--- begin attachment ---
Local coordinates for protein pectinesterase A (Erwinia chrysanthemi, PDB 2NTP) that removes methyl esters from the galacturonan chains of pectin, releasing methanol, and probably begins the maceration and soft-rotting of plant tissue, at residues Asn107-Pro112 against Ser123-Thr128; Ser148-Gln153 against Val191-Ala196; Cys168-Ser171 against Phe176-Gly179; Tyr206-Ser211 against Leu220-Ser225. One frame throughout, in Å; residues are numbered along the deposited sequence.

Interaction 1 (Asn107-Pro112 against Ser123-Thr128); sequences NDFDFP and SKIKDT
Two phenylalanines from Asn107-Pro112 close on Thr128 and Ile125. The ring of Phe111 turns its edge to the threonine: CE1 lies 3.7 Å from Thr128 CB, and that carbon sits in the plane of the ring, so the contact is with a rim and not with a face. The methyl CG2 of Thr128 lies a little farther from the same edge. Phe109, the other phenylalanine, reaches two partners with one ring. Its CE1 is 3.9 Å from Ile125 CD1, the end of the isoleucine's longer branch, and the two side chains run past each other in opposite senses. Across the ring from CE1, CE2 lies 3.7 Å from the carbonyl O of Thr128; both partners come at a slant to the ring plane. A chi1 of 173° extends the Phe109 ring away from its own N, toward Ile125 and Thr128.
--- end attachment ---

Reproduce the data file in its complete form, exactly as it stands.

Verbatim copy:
Local coordinates for protein pectinesterase A (Erwinia chrysanthemi, PDB 2NTP) that removes methyl esters from the galacturonan chains of pectin, releasing methanol, and probably begins the maceration and soft-rotting of plant tissue, at residues Asn107-Pro112 against Ser123-Thr128; Ser148-Gln153 against Val191-Ala196; Cys168-Ser171 against Phe176-Gly179; Tyr206-Ser211 against Leu220-Ser225. One frame throughout, in Å; residues are numbered along the deposited sequence.

Interaction 1 (Asn107-Pro112 against Ser123-Thr128); sequences NDFDFP and SKIKDT
Two phenylalanines from Asn107-Pro112 close on Thr128 and Ile125. The ring of Phe111 turns its edge to the threonine: CE1 lies 3.7 Å from Thr128 CB, and that carbon sits in the plane of the ring, so the contact is with a rim and not with a face. The methyl CG2 of Thr128 lies a little farther from the same edge. Phe109, the other phenylalanine, reaches two partners with one ring. Its CE1 is 3.9 Å from Ile125 CD1, the end of the isoleucine's longer branch, and the two side chains run past each other in opposite senses. Across the ring from CE1, CE2 lies 3.7 Å from the carbonyl O of Thr128; both partners come at a slant to the ring plane. A chi1 of 173° extends the Phe109 ring away from its own N, toward Ile125 and Thr128.